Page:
Retirement Watch

Have no fear of DOL fee disclosure regs

No one likes to talk about money, but advisers who embrace the process can help clients

Oct 16, 2011 @ 12:01 am

The late TV journalist David Brinkley once mused that a successful person is someone who can build a foundation from the bricks that others have thrown at him or her.

He could have been reporting on today's retirement plan marketplace.

Financial advisers have been trying to figure out what to do about the bricks flying their way in the form of new disclosure requirements on commissions and fees for 401(k), 403(b) and 457 retirement plans. Although everyone favors greater transparency, conversations about money can be awkward and potentially tense, even for the best of relationships.

But that is the view from the “glass is half empty” crowd. Advisers who choose to view these new developments through David Brinkley's eyes — as opportunities rather than challenges — can build their own foundation for success.

The two bricks that advisers are most worried about come from the Labor Department: Regulation 404(a) and Regulation 408(b)(2).

Starting May 31, DOL Reg 404(a) will require plan sponsors to disclose upfront the fees paid by retirement plan participants, including expenses for fund management, administration and record keeping.

NOT EASILY ACCESSIBLE

Although sponsors and providers already make this information available, it hasn't always been easily accessible by employees who contribute to their employer's retirement plan. Some participants even assume that they pay no fees.

Starting April 1, DOL Regulation 408(b)(2) will require advisers and others to disclose their commissions and other compensation to retirement plan sponsors. Although the April Fools' Day date may be seen by some as an unfortunate coincidence, the wiser adviser will embrace this new requirement as a way to highlight his or her value.

And that is the foundation for this new opportunity. Advisers will need to put on their consultant's hats as plan sponsors and their employees look for help in sifting through the new regulations, figuring out what they mean and, ultimately, what action to take as a result.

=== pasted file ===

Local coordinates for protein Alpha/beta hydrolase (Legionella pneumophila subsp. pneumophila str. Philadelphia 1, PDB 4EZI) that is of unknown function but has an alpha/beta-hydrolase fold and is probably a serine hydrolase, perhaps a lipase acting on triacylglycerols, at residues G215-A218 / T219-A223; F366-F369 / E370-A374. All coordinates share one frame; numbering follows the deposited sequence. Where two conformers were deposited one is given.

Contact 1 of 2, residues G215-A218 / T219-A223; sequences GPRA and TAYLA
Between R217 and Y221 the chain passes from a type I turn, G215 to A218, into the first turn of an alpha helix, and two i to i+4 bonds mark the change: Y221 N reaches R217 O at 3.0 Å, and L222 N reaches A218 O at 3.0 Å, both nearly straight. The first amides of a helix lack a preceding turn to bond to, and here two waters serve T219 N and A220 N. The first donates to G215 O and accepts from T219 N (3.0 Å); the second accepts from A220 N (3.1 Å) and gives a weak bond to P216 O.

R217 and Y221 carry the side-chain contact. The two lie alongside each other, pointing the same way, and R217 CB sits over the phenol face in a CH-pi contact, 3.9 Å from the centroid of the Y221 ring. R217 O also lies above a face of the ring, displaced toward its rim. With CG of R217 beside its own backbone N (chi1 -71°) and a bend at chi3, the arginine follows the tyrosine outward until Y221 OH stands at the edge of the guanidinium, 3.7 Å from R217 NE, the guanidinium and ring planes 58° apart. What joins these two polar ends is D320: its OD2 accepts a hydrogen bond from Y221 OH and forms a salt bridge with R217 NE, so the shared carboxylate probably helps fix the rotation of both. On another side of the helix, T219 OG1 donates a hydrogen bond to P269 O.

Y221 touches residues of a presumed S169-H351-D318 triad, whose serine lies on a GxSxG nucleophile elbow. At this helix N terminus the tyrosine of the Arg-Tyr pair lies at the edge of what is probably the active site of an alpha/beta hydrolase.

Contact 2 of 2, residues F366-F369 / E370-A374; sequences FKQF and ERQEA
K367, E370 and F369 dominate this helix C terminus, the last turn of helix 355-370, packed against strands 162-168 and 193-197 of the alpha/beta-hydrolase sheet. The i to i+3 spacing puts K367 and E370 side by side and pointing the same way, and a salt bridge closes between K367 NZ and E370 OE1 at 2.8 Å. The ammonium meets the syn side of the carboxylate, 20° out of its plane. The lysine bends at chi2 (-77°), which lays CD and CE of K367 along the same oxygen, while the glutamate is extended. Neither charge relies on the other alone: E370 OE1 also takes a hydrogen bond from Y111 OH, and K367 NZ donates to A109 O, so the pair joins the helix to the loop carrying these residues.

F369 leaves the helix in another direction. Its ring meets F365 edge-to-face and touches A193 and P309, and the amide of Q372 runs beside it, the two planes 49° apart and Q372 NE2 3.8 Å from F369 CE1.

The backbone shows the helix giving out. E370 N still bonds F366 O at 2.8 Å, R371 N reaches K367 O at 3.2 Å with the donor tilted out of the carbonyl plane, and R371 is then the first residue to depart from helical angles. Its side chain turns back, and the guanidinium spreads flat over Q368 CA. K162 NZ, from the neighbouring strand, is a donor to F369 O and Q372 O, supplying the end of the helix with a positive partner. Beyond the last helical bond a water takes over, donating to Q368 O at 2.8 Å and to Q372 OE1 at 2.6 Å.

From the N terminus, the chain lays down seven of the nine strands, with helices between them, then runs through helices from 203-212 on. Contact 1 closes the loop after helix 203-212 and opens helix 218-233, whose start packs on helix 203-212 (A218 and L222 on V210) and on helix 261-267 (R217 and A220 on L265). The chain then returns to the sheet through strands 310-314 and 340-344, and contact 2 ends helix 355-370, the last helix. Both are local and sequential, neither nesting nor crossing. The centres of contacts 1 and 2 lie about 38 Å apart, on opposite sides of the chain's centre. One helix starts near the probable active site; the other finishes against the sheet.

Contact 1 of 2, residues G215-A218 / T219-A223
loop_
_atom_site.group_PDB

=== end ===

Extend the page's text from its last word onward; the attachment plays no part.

Expect lots of questions from plan sponsors. Of course, sponsors also will want to know more about what services they get for the commissions they pay advisers for compliance, especially the disclosure of fees to plan participants.

So how did Mr. Brinkley handle having to announce his salary on the air to viewers? Well, that is one brick that the newsman never had to dodge.

But Mr. Brinkley no doubt would agree that everyone deserves to be paid fairly for their hard work

Advisers play an important role in helping business owners evaluate, choose, implement and run their retirement plans. Any disclosure of commissions for this work should go hand in hand with a discussion about the value of an adviser in helping plan sponsors make good decisions about providers, investments, plan designs, participant education and other continuing service.

The talk about compensation should be coupled with a review of the client's goals and objectives for the retirement plan, an evaluation of its effectiveness and an assessment of next steps. If the plan is falling short of its goals, it is a perfect time to review potential solutions, including changes in plan design to boost participation by employees, increase contributions or enhance the owner's retirement nest egg.

As part of the discussion, review whether the fees that plan participants are paying are reasonable. Advisers can help benchmark fees and performance and, as part of the process, potentially make changes as appropriate.

But simply spread-sheeting fees may not tell the whole story. Sponsors need to understand what they are getting for their fees.

Examine the relative effectiveness of the provider's installation and education programs.

Does the provider conduct on-site seminars with plan participants? What other support is available?

Advisers are needed to provide perspective.

The new disclosure requirements for retirement plan fees and commissions would be seen as a positive by Mr. Brinkley, as they would by any veteran journalist. Information empowers people and, ultimately, can lead to better decisions.

Advisers can help plan sponsors and participants make better decisions by helping them sort through this new age of information. Those who do will fortify their client relationships and build a better practice, brick by brick.

E. Thomas Foster Jr. is national spokesman for qualified retirement plans at The Hartford Financial Services Group Inc.

For archived columns, go to InvestmentNews.com/retirementwatch.

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